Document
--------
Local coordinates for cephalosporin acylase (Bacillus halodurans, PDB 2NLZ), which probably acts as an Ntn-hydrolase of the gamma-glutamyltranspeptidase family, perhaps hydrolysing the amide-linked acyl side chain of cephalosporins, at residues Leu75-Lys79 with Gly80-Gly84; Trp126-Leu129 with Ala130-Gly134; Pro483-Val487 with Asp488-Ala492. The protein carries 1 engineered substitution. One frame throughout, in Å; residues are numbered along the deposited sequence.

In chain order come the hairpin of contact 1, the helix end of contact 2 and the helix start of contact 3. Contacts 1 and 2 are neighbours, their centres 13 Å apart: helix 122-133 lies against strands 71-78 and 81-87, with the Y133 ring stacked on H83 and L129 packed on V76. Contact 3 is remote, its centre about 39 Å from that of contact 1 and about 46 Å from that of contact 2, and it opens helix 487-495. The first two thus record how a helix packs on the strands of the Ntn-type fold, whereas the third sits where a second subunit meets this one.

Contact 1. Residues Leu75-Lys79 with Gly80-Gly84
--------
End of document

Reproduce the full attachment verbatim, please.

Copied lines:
Local coordinates for cephalosporin acylase (Bacillus halodurans, PDB 2NLZ), which probably acts as an Ntn-hydrolase of the gamma-glutamyltranspeptidase family, perhaps hydrolysing the amide-linked acyl side chain of cephalosporins, at residues Leu75-Lys79 with Gly80-Gly84; Trp126-Leu129 with Ala130-Gly134; Pro483-Val487 with Asp488-Ala492. The protein carries 1 engineered substitution. One frame throughout, in Å; residues are numbered along the deposited sequence.

In chain order come the hairpin of contact 1, the helix end of contact 2 and the helix start of contact 3. Contacts 1 and 2 are neighbours, their centres 13 Å apart: helix 122-133 lies against strands 71-78 and 81-87, with the Y133 ring stacked on H83 and L129 packed on V76. Contact 3 is remote, its centre about 39 Å from that of contact 1 and about 46 Å from that of contact 2, and it opens helix 487-495. The first two thus record how a helix packs on the strands of the Ntn-type fold, whereas the third sits where a second subunit meets this one.

Contact 1. Residues Leu75-Lys79 with Gly80-Gly84